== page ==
I compared the 845 to my Montblanc 149 and based on superficial fit and finish alone the Montblanc wins. The engraving on the ring of the 149 to me looks nicer and the Montblanc has no seams on its body despite being made entirely out of plastic.
I suspect that in the long-term the Pilot will hold up better than a 149 as the lacquer is much more scratch resistant than plastic and I have seen real problems with Montblanc quality. I have had plating issues with Montblancs as well as nib issues on brand new Montblanc pens; both things I have yet to see with any Pilot.
Size & Weight
The Custom 845 measures 5.7” capped and about 5.2” uncapped. At its widest point it is about 0.6” and weighs about 28.8 grams. The 845 is a good sized pen similar in girth to a 146 but closer to the 149 in length.
The 845 posts well and does have a good balance posted but for long writing sessions I prefer the 845 unposted. I believe most people would find the 845 to be a comfortable pen.
I sampled the fine, medium and broad nibs and found that the medium to be my favorite. Being Japanese, the medium is closer to a western fine. The Pilot-made # 15 18kt gold nib writes beautifully. I haven’t had any issues with skipping, hard starting or poor flow. The nib is somewhat soft for a standard nib and it is ultra smooth and responsive. It writes like a $500 pen should. The feel is phenomenal; in fact I believe it’s the best writing stock round tipped nib I have come across on a modern pen.
The Custom 845 uses Pilot’s famous Con-70 converter which is considered by many to be the best converter money can buy; despite this, the 845’s cartridge/converter filling system tends to receive some criticism as many people feel that the $200 cheaper Custom 823 offers more value with it’s vacuum filling system.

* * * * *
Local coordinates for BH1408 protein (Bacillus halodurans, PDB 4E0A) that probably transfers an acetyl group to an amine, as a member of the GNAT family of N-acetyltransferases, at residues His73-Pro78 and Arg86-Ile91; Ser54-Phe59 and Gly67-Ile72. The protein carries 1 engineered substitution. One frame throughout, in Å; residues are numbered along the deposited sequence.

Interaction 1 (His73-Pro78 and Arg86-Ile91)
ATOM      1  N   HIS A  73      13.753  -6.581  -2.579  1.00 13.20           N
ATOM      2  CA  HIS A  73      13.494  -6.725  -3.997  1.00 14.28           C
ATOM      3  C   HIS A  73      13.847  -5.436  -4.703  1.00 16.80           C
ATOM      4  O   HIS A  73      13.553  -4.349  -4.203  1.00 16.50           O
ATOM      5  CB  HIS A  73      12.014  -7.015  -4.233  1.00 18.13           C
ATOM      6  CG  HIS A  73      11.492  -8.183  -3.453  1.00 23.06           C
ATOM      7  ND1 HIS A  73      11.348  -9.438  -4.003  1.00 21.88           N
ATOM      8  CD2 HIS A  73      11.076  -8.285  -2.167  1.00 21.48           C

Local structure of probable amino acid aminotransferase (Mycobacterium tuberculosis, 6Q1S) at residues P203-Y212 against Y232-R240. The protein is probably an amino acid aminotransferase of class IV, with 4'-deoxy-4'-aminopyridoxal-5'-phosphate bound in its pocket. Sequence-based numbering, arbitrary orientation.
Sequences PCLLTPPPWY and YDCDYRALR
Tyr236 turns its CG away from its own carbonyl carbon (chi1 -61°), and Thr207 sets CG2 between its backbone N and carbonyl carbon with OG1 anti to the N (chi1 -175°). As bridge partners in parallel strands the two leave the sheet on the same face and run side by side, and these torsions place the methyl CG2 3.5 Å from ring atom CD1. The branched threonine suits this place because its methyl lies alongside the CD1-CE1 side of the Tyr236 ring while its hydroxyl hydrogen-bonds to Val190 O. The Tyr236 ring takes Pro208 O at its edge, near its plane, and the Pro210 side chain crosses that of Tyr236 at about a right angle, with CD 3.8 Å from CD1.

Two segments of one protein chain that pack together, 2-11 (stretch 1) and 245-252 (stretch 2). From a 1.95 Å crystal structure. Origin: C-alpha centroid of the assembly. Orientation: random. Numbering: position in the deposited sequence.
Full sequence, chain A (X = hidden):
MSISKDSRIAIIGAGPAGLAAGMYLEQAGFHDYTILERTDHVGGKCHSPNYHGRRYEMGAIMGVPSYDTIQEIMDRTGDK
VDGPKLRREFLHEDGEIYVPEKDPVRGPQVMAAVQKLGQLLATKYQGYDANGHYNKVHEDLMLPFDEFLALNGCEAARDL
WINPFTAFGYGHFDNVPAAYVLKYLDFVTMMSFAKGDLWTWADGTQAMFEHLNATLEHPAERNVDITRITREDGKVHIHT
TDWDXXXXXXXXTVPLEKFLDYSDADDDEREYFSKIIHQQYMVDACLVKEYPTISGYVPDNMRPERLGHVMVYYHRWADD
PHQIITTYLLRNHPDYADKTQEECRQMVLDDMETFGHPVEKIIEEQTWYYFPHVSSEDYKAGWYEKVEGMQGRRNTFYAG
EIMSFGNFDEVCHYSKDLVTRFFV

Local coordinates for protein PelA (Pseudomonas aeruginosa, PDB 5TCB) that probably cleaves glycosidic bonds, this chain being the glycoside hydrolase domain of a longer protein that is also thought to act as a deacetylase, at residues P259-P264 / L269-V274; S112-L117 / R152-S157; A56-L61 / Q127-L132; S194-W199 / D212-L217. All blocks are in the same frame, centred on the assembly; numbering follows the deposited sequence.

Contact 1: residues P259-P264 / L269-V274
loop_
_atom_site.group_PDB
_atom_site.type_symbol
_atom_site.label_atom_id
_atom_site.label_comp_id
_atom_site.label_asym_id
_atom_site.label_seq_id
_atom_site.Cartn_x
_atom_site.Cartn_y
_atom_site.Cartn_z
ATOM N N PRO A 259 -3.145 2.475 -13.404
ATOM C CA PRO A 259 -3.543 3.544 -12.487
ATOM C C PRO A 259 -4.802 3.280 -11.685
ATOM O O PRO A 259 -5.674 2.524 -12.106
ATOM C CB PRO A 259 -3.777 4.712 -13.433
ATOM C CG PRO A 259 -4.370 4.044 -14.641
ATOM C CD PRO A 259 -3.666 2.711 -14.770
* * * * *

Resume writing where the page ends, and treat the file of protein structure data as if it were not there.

It is true that the vacuum filing system holds more ink and it is likely a more expensive mechanism but as a cartridge/converter lover the black Con-70 is pretty much perfect. The Con-70 holds more ink than most converters and has a unique push button mechanism that you push four times to fill.
The problem here is what do you compare the 845 to? At $550 a Nakaya is a great value and I know that because there are a lot of similar pens to compare it to.
The 845 is different, it’s more usable, it’s more solid feeling than a Nakaya, to me it’s an urushi Montblanc sans the status and for someone who wants that there aren’t many alternatives in this price range. I think $495 is about right for this pen. You will be hard pressed to find another high quality urushi fountain pen for less money and while it’s hard to call the 845 a steal it’s also hard to call it overpriced.
My ratings for this pen have been pretty harsh but I would like to mention that when I bought this pen I tired a TON of pens at the store including much more expensive Namiki pens with #20 and #50 nibs as well as a number of Sailors and Platinum pens. I liked the feel of the 845’s nib the best and I think I would pick the 845 again given the chance.
If a Montblanc and a Nakaya had a baby it would be the Pilot Custom 845.